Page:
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Alternative namesXinkali, hinkali
Place of originGeorgia
Region or stateMtskheta-Mtianeti
Serving temperatureHot
Main ingredientsFilling: Spiced meat (beef, pork, or lamb), herbs, carum, cumin, satureja, chili pepper, onions, and garlic. Cheese, potato, or mushroom fillings are alternatives to meat.
Black pepper is usually used for seasoning.

Khinkali (Georgian: ხინკალი /ˈxinkali/ listen , sometimes Romanized hinkali or xinkali) is a dumpling in Georgian cuisine. It is made of twisted knobs of dough, stuffed with meat, fish or vegetables and spices.[1][2]


The fillings of khinkali vary with the area. The original recipe, the so-called khevsuruli, consisted of only minced meat (lamb or beef and pork mixed), onions, chili pepper, salt, and cumin.[3] However, the modern recipe used mostly especially in Georgian urban areas, the so-called kalakuri, uses herbs like parsley and coriander. Mushrooms, potatoes, or cheese may be used in place of meat.


Khinkali is eaten plain or with ground black pepper. The meat filling is uncooked when khinkali is assembled, so when it is cooked, the juices of the meat are trapped inside the dumpling. To make khinkali juicier, usually warm water or broth is added to the minced meat. Khinkali is typically consumed first by sucking the juices while taking the first bite, similar to xiaolongbao, in order to prevent the dumpling from bursting. The top, where the pleats meet, is tough, and is not supposed to be eaten, but discarded to the plate so that those eating can count how many they have consumed. In Georgia, this top is called the kudi (Georgian: კუდი, "tail") or k'uch'i (Georgian: კუჭი, "stomach").

There is a widespread etiquette in Georgia to use only one's bare hands while consuming these dumplings. The using of utensils, like a fork, is considered incorrect or childish. This is because juice is an important part of khinkali; using a fork will rupture the khinkali and the juice will be spilled.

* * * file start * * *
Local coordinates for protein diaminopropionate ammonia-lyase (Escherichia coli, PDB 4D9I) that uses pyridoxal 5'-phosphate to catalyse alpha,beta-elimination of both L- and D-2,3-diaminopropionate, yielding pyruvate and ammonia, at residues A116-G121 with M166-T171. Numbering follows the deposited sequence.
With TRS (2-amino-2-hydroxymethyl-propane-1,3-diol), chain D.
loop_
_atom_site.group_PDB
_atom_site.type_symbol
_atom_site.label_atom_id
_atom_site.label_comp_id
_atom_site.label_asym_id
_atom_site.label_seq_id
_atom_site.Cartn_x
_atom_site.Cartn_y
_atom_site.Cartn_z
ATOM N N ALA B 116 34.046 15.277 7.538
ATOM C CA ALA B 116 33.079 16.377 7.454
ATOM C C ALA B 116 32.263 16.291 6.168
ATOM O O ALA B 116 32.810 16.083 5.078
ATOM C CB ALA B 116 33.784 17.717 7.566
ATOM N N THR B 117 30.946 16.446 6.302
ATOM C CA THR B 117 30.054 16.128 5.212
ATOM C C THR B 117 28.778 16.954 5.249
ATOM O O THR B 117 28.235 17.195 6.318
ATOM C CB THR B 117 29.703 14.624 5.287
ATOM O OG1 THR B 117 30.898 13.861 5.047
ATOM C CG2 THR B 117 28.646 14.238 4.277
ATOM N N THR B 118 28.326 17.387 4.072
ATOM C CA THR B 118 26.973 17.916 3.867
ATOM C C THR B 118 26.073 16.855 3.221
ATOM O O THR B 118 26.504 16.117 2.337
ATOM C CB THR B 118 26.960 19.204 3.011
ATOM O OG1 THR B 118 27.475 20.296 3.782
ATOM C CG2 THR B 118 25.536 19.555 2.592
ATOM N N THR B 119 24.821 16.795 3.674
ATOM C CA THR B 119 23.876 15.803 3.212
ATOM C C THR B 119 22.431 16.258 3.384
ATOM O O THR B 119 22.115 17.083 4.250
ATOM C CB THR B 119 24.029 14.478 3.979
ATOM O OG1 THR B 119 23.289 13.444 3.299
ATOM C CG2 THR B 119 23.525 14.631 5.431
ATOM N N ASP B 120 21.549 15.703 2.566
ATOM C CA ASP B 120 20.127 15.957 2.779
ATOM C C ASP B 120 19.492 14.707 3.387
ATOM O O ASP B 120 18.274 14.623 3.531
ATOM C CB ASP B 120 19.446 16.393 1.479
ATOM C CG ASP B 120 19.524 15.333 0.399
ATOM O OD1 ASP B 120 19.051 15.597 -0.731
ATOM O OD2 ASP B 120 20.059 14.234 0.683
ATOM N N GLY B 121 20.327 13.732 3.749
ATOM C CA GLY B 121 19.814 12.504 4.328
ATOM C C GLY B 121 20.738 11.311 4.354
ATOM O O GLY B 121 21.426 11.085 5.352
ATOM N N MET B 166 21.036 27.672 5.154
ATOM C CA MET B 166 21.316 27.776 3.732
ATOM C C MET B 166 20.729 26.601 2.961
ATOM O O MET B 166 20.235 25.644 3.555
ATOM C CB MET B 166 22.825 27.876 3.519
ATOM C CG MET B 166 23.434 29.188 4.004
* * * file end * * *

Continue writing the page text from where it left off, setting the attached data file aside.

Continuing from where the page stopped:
The origins of the khinkali are not clear: some consider it a result of the Mongolian conquests, and others support it was created in the Georgian mountains.

According to some legends, khinkali originates from Mongolia and reached Georgia around the 13th century (Georgia being located on the Silk Road).[4] Mongolian conquerors would put their meat in dough in order to better conserve it while riding their horses.[5][6] They themselves probably learned to make dumplings from their Chinese neighbors.

However, according to other sources, the traditional dish was invented in the Georgian mountains north of Tbilisi. It used to be a dish eaten mostly by shepherds during cold and snowy winters. The invention is disputed by both people from the Tusheti and the Pshavi regions.

Initially, khinkalis were stuffed with lamb as it was the most common meat eaten in the mountains. Then, variations were created as it became more popular and reached urban areas.[7] Thus, pork or beef began to be used as a stuffing, and then vegetarian versions were developed.


Khinkali from Pasanauri is regarded as superior to that from other towns in Georgia.[2]

See also


  1. ^ Jacob, Jeanne; Ashkenazi, Michael (March 19, 2007). The World Cookbook for Students. Greenwood Press. ISBN 9781573567640 – via Google Books.
  2. ^ a b Goldstein, Darra (March 19, 1999). The Georgian Feast: The Vibrant Culture and Savory Food of the Republic of Georgia. University of California Press. ISBN 9780520219298 – via Google Books.
  3. ^ "About Food – Khinkali". Georgia About. 2012-08-19. Retrieved 2023-03-23.
  4. ^ Today, Georgia (2022-05-26). "Khinkali: A Primer for the Uninitiated and the Curious". Georgia Today. Retrieved 2023-03-15.
  5. ^ "Georgians have the Mongols to thank for their favourite dumpling". South China Morning Post. 2016-10-13. Retrieved 2023-03-06.
  6. ^ Today, Georgia (2022-05-26). "Khinkali: A Primer for the Uninitiated and the Curious". Georgia Today. Retrieved 2023-03-06.
  7. ^ Ponsford, Matthew. "Georgia's giant dumpling born from conquest". Retrieved 2023-03-06.